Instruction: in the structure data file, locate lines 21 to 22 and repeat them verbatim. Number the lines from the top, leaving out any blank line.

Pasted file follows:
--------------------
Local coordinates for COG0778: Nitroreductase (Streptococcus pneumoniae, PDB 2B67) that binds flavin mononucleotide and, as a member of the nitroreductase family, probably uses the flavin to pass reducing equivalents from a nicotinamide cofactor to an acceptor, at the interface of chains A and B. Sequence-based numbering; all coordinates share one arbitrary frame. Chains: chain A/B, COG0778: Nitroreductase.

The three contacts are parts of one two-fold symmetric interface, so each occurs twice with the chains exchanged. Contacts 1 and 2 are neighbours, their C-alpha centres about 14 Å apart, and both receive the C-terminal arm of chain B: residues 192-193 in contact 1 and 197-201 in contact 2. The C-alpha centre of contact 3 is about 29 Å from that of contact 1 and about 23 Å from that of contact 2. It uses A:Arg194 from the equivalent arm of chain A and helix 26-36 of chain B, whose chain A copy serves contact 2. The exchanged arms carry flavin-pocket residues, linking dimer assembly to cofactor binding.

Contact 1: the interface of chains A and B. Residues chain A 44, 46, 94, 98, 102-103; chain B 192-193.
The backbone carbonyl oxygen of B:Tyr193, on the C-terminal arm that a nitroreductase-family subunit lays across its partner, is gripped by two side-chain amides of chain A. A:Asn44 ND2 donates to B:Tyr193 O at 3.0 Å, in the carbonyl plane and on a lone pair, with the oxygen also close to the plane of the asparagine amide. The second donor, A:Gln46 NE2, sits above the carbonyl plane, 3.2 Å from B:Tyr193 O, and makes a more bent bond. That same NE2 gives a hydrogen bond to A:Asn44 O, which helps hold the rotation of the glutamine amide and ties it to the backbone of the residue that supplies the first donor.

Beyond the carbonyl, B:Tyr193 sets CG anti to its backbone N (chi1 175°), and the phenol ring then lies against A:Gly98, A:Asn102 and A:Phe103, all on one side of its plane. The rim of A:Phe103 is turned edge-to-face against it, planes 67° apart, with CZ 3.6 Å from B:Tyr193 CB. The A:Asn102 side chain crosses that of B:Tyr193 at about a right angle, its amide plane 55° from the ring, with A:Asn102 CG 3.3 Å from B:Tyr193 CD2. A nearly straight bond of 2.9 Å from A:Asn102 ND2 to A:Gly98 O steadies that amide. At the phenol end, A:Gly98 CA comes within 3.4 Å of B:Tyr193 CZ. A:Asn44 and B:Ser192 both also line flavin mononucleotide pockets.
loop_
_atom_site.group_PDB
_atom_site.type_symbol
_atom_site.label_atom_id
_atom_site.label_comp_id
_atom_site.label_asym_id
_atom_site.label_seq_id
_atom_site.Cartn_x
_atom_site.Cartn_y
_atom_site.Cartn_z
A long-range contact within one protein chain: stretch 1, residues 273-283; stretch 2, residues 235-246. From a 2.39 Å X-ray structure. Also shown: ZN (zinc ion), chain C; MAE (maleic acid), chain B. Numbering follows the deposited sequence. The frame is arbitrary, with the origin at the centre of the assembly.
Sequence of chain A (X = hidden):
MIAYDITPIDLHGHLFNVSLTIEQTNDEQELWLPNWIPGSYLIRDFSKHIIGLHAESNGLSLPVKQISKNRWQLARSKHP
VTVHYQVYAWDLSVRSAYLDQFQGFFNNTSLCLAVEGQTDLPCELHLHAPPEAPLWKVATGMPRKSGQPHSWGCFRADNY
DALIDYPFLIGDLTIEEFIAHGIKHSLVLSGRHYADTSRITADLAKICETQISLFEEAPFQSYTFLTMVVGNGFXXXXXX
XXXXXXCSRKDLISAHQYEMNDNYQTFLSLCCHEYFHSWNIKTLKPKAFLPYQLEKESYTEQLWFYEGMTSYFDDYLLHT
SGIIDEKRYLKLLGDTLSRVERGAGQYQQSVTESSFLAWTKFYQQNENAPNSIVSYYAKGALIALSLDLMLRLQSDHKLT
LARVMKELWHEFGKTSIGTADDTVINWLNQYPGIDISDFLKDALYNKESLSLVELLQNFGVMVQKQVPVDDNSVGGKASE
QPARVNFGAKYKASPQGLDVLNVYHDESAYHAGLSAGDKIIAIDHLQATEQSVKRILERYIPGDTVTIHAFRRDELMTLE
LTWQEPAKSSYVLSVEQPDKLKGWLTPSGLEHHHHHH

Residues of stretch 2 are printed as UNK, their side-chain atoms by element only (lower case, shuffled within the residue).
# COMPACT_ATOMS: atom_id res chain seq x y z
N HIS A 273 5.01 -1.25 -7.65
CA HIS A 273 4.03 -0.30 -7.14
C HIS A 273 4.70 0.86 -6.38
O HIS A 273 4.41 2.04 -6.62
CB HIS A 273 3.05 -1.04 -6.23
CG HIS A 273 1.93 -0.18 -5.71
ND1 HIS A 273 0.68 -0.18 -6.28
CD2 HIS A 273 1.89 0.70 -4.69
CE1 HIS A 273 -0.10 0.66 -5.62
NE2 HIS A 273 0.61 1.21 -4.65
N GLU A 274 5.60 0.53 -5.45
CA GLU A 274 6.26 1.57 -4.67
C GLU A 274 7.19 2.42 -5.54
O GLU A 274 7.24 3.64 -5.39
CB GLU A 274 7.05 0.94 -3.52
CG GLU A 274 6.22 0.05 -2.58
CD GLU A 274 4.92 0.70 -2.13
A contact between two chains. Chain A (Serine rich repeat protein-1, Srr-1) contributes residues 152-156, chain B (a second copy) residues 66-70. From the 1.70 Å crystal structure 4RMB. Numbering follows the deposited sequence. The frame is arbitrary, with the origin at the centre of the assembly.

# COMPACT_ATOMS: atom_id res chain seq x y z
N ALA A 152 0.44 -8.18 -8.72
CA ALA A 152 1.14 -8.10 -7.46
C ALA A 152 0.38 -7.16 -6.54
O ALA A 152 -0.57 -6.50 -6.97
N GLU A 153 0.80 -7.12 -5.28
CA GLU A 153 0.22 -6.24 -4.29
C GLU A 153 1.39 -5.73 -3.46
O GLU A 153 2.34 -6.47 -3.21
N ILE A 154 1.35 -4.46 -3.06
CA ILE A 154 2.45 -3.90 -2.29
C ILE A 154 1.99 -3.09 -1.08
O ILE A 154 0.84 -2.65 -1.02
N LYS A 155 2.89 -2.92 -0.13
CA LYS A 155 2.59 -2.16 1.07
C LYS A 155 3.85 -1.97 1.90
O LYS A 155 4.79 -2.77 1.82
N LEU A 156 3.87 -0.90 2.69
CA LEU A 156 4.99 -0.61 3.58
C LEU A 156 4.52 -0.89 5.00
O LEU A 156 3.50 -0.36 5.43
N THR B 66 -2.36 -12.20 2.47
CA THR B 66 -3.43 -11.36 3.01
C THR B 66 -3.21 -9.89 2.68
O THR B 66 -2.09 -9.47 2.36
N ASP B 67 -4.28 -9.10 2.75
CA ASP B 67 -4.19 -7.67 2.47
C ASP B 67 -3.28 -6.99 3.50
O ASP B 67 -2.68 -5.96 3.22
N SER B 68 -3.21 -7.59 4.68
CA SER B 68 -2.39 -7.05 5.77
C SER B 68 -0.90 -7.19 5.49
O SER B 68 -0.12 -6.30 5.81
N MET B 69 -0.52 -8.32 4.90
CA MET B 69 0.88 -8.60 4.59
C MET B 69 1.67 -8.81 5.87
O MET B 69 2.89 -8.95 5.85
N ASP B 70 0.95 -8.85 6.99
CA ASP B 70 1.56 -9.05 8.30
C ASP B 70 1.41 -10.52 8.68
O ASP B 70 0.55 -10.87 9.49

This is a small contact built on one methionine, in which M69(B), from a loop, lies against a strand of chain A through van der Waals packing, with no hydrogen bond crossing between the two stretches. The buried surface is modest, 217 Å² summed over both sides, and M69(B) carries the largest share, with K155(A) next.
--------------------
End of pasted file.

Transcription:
XXXXXXCSRKDLISAHQYEMNDNYQTFLSLCCHEYFHSWNIKTLKPKAFLPYQLEKESYTEQLWFYEGMTSYFDDYLLHT
SGIIDEKRYLKLLGDTLSRVERGAGQYQQSVTESSFLAWTKFYQQNENAPNSIVSYYAKGALIALSLDLMLRLQSDHKLT